Shallow Thoughts : : Sep
Akkana's Musings on Open Source Computing and Technology, Science, and Nature.
Wed, 18 Sep 2013
I found myself wanting to upload a sketch to an Arduino Pro Mini
recently, using an FTDI
Friend, and found that how to do it was surprisingly undocumented.
First, the important thing is that the six FTDI pins do match up with
the six pins at the edge of the Pro Mini, though obviously you have
to figure out which way to rotate the two boards so you won't be 180
degrees off. I wasn't clear on that since the labels on the pins
don't seem to match (see below).
Second, if you haven't soldered headers to your Pro Mini, you can
stick a female-female header into the FTDI Friend's female header.
then insert the other side of the header into the holes in the Pro
Mini at an angle -- hold them with some tension so that the header
pins are making contact with the copper-plated rims of the Pro Mini
Okay, so the big question is which way to match the pins.
It's complicated by the Pro Mini's having both outer holes unlabeled.
Usually when trying to match pins I start by looking for Ground,
and make sure the two Grounds match. That doesn't work here --
the FTDI has the Gnd on one of the outer pins, while the
Pro Mini has Gnd on the second pin in. The pin parked Gnd on the Pro
Mini goes to CTS on the FTDI, while the pin parked Gnd on the FTDI
corresponds to a pin on the Pro Mini that's unmarked.
If you turned one of them 180 degrees, then you'd have Gnd (Pro Mini)
- Rx (FTDI), and Gnd (FTDI) - unmarked (Pro Mini). No help there.
So ignore Ground and use VCC as your guide. It's on the third pin in --
so only in one orientation will VCC on both boards match. That's the
orientation you want, and it works.
On some Pro Minis and some FTDI boards, you'll also have a label for
"GREEN" or "GRN" on one side, and "BLACK" or "BLK" on the other.
Match those if you have them, but you may not find that on all boards,
particularly if you ever hook up to clone or third-party boards.
So stick to VCC as a guide and you should be okay.
So what are those outer two holes on the Pro Mini?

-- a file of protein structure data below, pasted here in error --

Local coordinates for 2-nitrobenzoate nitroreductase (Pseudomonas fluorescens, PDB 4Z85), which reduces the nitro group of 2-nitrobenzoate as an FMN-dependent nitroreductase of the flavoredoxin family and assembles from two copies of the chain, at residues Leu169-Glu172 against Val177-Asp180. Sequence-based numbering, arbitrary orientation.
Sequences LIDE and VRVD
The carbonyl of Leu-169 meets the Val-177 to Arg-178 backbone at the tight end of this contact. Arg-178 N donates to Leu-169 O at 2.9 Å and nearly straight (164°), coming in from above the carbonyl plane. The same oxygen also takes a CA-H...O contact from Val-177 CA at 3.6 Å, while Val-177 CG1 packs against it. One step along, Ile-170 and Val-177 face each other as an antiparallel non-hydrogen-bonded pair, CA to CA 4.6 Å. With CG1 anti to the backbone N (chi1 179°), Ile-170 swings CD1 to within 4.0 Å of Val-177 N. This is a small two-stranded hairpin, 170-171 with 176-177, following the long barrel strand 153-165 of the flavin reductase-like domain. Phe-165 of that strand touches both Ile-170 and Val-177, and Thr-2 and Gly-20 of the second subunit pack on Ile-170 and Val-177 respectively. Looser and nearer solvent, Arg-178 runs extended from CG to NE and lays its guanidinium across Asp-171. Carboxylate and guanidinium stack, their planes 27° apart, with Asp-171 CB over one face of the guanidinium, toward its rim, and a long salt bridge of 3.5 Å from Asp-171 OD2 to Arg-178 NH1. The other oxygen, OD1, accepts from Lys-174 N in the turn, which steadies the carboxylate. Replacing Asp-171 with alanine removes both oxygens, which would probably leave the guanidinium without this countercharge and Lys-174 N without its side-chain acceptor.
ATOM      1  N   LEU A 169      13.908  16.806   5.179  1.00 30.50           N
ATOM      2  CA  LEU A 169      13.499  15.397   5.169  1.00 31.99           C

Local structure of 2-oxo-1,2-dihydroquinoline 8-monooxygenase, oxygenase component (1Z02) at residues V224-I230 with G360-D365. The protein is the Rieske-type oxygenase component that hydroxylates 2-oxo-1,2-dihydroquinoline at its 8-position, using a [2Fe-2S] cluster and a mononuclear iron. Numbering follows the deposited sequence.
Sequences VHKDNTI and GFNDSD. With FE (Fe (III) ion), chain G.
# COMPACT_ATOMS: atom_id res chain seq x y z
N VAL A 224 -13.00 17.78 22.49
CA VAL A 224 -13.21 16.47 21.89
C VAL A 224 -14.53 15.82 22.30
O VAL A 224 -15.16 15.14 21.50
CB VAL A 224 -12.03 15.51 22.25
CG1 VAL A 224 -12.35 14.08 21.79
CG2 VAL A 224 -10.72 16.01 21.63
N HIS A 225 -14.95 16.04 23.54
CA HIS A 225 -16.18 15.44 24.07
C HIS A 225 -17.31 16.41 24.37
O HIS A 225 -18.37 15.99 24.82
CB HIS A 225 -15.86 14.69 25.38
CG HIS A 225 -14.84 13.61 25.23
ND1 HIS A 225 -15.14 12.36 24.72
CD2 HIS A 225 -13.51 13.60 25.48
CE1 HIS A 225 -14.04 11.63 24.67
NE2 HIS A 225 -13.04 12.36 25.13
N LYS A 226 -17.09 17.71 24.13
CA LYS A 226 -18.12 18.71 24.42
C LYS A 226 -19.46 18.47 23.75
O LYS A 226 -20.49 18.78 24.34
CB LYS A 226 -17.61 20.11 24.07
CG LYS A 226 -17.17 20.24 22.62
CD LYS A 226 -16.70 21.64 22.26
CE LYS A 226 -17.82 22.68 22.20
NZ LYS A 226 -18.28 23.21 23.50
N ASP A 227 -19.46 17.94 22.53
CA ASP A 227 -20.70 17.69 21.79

An image search for
Arduino Pro Mini Pinout gives some pages showing GRN as
TX and BLK as +9V (I assume that would be Vin, but actually those pages
seem to be referring to the Arduino Mini, not the Pro Mini).
But another shows GRN as RESET and BLK as Gnd.
Pro Mini schematic shows the outer pins on JP1 as DTR and GND.
So that seems most likely.
[ 16:28 Sep 18, 2013
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Fri, 13 Sep 2013
Someone on the gimp-developers list asked whether there was
documentation of GIMP's menu hooks.
I wasn't sure what they meant by "hooks", but GIMP menus do have
an interesting feature that plug-in writers should know about:
Placeholders let you group similar types of actions together.
For instance, iever notice that in the image window's File menu,
all the things that Open images are grouped together? There's Open,
Open as Layers..., Open Location... and Open Recent. And then
there's a group of Save actions all grouped together -- Save, Save
As..., Save a Copy... and so forth. That's because there's a
placeholder for Open in the File menu, and another placeholder
When you write your own plug-ins, you can take advantage of these
placeholders. For instance, I want my Save/Export clean plug-in to
show up next to the other Save menu items, not somewhere else down
near the bottom of the menu -- so when I register it, I pass
menu = "<Image>/File/Save/" so GIMP knows to group
it with the other Save actions, even though it's directly in the File
menu, not a submenu called Save..
Pretty slick, huh? But how do you know what placeholders are available?
I took a look at the source.
In the menus/ subdirectory are all the menu definitions in XML,
and they're pretty straightforward.
In image-menu.xml you'll see things like
<placeholder name="Open">, <placeholder name="Save">
So to get a list of all the menu placeholders, you just need to
find all the "
grep '<placeholder' menus/*.xml
That's not actually so useful, though, because it doesn't tell you
what submenu contains the placeholder. For instance, Acquire is a
placeholder but you need to know that it's actually
File->Create->Acquire. So let's be a little more clever.
We want to see <menu lines as well as <placeholders,
but not <menuitem since those are just individual menu entries.
egrep '<(placeholder|menu) will do that.
Then pass it through some sed expressions to clean up the output,
loop over all the XML files, and I ended up with:
for f in *.xml; do
egrep '<(placeholder|menu) ' $f | sed -e 's_<placeholder *name="_** _' -e 's_<menu.*name="__' -e 's_"/*>__'
It isn't perfect: a few lines still show up that
shouldn't -- but it'll get you the list you need. Fortunately the
GIMP developers are very good about things like code formatting,
so the identation of the file shows
which placeholder is inside which submenu.
I only found placeholders in the image window menu, plus a single
placeholder, "Outline", in the selection menu popup.
I'm a little confused about that menu file: it seems to duplicate
the existing Select menu in the image-menu.xml, except that
the placeholder items in question -- feather, sharpen, shrink, grow,
and border -- are in a placeholder called Outline in
selection-menu.xml, but in a placeholder called Modify
Anyway, here's the full list of placeholders, cleaned up for readability.
Placeholders are in bold and followed with an asterisk *.